There never was such a thunder-storm of a play: it quickens and exhilarates the sense of the reader as the sense of a healthy man or boy is quickened and exhilarated by the rolling music of a tempest and the leaping exultation of its flames.


Lecture nights: Austen on film

April 24, 2021

About a month ago Hillsdale College hosted a series of lectures on Jane Austen and the movies.

In the first, James Bowman gives an overview of the history of Austen adaptations for the screen. He is a longtime critic at The New Criterion, and though I’ve enjoyed his writing for many years, I’d never before heard him speak. He is as judicious and perceptive a critic as you could hope to find. If you take the time to watch, don’t abandon it before you hear his opinion of Autumn de Wilde’s 2020 adaptation of Emma!

In a second lecture, Peter Leithart speaks on ‘Jane Austen and Morality’. Although Leithart is a good judge of cinema (his book on Malick’s The Tree of Life is very worthwhile), his remarks apply as much to the books as to any film adaptations.

A final lecture brings us Whit Stillman speaking on his own experiences adapting Jane Austen for the screen. His is a more diffuse and, if you want, rambling approach, but I found it interesting to hear some stories about the creation of his marvellous Austen adaptation Love & Friendship (which I picked as one of my favourite films of the 2010s), not to mention the ways in which Austen’s books influenced his other films. Recommended especially to admirers of Stillman.

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There was also a fourth lecture in the series, in which Lorraine Murphy spoke on “The Life and Work of Jane Austen”. It sounded to me like an introductory lecture, so I skipped it, but, to judge by those I did see, I may have missed something good by doing so.

***

For the record, I think the best screen adaptations of Austen are, roughly in order, the 1995 Pride and Prejudice mini-series with Jennifer Ehle and Colin Firth, the Sense and Sensibility adapted by Ang Lee and Emma Thompson, the 1996 Emma with Gwyneth Paltrow, and, coming last simply because it adapts a minor work, Whit Stillman’s aforementioned Love & Friendship. And I am right.


Tacitus: Histories

April 11, 2021

The Histories
Tacitus
Translated from the Latin by Church and Brodribb
(Modern Library, 1942) [c.100]
250 p.

Though written first, Tacitus’ Histories begins where his Annals ended: 69 AD. Originally consisting of more than a dozen Books and covering the years up to the death of Domitian in 96, we unfortunately have only the first third or so, which treats just two years: 69-70. They were, however, years rich in incident, stuffed to bursting with short-lived emperors, a time, says Tacitus, “rich in disasters, frightened in its wars, torn by civil strife, and even in peace full of horrors.” (1.2)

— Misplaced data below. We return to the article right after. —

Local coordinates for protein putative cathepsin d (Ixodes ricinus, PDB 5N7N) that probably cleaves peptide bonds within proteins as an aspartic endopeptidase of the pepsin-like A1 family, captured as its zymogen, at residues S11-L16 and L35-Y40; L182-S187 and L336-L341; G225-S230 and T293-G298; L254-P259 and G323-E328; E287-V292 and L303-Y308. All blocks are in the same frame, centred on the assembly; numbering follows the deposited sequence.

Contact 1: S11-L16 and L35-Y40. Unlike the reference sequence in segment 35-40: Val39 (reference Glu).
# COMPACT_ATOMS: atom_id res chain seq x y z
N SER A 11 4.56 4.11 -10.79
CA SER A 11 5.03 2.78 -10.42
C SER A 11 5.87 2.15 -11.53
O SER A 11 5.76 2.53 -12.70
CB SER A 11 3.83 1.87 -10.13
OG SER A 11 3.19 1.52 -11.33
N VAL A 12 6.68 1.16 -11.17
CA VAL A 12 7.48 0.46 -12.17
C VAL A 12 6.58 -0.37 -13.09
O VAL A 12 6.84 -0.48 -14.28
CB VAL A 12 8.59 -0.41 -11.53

*

Nero’s death in 68 had brought an end to the Julio-Claudian dynasty that had ruled Rome since the time of Julius Caesar more than a century earlier. It was unclear who would rise to the imperial throne, and, as is common enough in such circumstances, there were multiple claimants, and a threat of civil war. In four parts of the empire, four men gathered support: on the Iberian peninsula, Galba, a governor with a fairly distinguished track record of civil service; in modern Portugal, Otho, an ambitious governor; in the north, patrolling the Rhine, Vitellius, a popular general; and in the east, Vespasian, a general currently preoccupied with putting down a rebellion in Judaea. The history of these first Books of Tacitus’ Histories is the history of how these four men contended for power.

It was Galba who occupied the throne first. He came to power in the middle of 68 with the support of the Praetorian Guard. He had gained their support because his assistant had bribed the soldiers with the promise of a big payout in return – a bribe Galba knew nothing about, and which, when once he had been named emperor, he felt no need to honour. For this reason, by January 69, when Tacitus’ history begins, Galba was strongly disliked by the Praetorian Guard, a perilous position for any emperor since Tiberius. He was also increasingly hated for his evident cruelty – toward Rome’s soldiers for his revival of the practice of decimation, and by the senatorial and equestrian classes in Rome for his policy of purging not only his enemies, but their families as well.